Shadow of Artemia
Sharon Lee and Steve Miller
Sword of Truth
Lomar’s legs had gone quite numb; her back had taken fire, and still she could not move, either to stand or to ease herself.
She wished for unconsciousness, though she did not pray for it. Perhaps it might have gone easier for her, had she prayed, but her pride would not allow it. She, Lomar Fasholt, would not pray to a Goddess who permitted those most needful of Her protection to be harmed.
Her head was throbbing and black stars tumbled before her eyes when a pair of sturdy women in the plain blue robes of Temple Thrice-Blessed entered the room, and set themselves one to each side. From the corner of her right eye, she saw a sandal peeping out from beneath a hem of dusty blue.
“Rise, Lomar Fasholt,” one, or both of them, said, loudly.
Fabric rustled as they bent; she felt strong fingers around her upper arms, and then pain, hot in all her frozen muscles, as they jerked her upright.
The black stars occluding her vision exploded into red, and she must, at last, have lost consciousness, for the next thing she knew was that she was being carried by her arms, down a narrow metal hallway. Sandals smote metal with enough authority to wake ringing echoes in walls, floor, and inside Lomar’s head.
Even as she returned to sense, her escort stopped; there came the whisper of a door opening. Lomar lifted her head in time to see the open doorway, lights coming up in the bare room beyond. Fingers tightened on her arms, and she braced herself, even as her escorts threw her forward.
She fell heavily, her legs still unable to support her, and twisted quickly, despite the pain in her back and shoulders, so she could face them.
They looked down at her, their faces void of expression.
“Lomar Fasholt,” said the one on the left. “Now is the time to pray.”
“Make peace with the Goddess,” the one on the right added.
They stepped backward, one step; the door snapped shut, leaving Lomar alone in the bright metal room.
Lomar did not pray.
For a time, she simply concentrated on massaging the feeling back into her legs, then eased up onto her feet and working through a series of micro-exercises to soothe the overstretched muscles in her back. She pursued this self-care doggedly, and with a mind strictly focused upon her body, analyzing each twinge and complaint. It would not do–it would certainly not do, now, to allow herself to become injured. An injury gave them power over her. More power over her.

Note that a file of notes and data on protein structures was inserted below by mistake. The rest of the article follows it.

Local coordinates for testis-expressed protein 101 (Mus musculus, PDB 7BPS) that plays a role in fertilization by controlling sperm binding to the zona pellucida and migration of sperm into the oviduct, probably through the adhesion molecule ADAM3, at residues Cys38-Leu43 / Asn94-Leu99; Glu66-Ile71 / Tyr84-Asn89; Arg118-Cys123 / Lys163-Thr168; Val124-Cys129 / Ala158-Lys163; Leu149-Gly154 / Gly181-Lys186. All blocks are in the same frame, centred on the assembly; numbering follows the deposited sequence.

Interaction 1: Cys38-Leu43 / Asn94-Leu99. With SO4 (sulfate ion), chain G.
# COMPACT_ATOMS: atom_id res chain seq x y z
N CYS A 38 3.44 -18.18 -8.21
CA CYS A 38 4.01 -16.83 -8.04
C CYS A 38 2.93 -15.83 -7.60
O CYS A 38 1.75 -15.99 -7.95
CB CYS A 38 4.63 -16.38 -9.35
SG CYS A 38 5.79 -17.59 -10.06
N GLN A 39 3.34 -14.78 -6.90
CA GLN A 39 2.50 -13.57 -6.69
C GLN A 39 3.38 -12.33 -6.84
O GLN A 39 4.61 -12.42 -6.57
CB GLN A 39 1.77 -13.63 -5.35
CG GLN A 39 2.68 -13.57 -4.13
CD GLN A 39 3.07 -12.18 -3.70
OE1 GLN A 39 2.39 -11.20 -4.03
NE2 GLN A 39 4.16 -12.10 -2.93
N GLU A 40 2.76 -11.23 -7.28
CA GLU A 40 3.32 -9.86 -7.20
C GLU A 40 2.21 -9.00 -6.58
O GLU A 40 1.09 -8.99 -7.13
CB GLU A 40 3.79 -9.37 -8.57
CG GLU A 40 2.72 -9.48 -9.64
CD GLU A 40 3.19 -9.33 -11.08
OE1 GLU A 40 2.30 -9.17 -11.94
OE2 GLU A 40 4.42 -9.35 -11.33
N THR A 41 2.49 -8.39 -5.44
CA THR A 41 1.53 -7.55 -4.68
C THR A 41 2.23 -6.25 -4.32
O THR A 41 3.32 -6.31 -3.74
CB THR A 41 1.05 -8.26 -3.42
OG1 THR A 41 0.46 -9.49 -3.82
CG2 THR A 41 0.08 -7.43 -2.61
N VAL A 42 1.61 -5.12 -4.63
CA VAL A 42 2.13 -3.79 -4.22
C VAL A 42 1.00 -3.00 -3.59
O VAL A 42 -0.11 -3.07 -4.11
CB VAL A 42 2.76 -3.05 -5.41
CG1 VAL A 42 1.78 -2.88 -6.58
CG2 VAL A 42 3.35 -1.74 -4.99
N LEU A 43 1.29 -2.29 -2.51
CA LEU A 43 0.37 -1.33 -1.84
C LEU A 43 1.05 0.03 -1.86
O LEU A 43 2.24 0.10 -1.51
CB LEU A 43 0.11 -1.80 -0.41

. . . as if they did not already have enough.
She had deliberately closed her mind to that line of thought, and continued her combination of exercise and inventory.
The room–the cell–they had left her in was naturally small, but it was large enough to allow her to stand, to bend, twist; to stretch her arms above her head, and to her sides. There was a small shelf with a thin pad on it, long enough for her to lie down on, if she bent her knees. There was no blanket, but the cell was not overly cold. In one corner was a unit commode and sink. The floor was metal, the walls were metal; such light as there was–and it was by no means dark, though Lomar might have been hard put to read a book, had she a book to hand–dispersed from the ceiling.
When she was satisfied that she had done all that she could for her body, she washed her hands and face at the sink and retired to the shelf, to think.
So, then, the Thirteen wanted, of all improbable persons, Shan yos’Galan Clan Korval, star-trader, colleague. Friend, so she felt. Whether he felt the same–well. Friendship was a difficult matter, with Liadens. For Liadens, the clan was first among allegiances, the imperative before which all other relationships gave way. Certainly, he had some care for her, if only as a colleague. It had been his notion, should–or, as he would have it, when–she left Dayan, that he set her up in business, and stand silent as a partner until she bought him out.
It would have been good, Lomar thought, if they could have followed through on that arrangement, only Shan–Shan’s all-important clan–had fallen into trouble of its own, and she had needed to move quickly, before any others of hers were harmed.
That brought her thoughts around to Sleak, attacked on the open street, where none stepped forward to save him from being beaten and disfigured for the crime of being one of Fasholt’s treasures. Skilled with the lute, Sleak had not only been taught the old songs, he had been taught to read, to do higher maths, and–most dangerous of all–to research.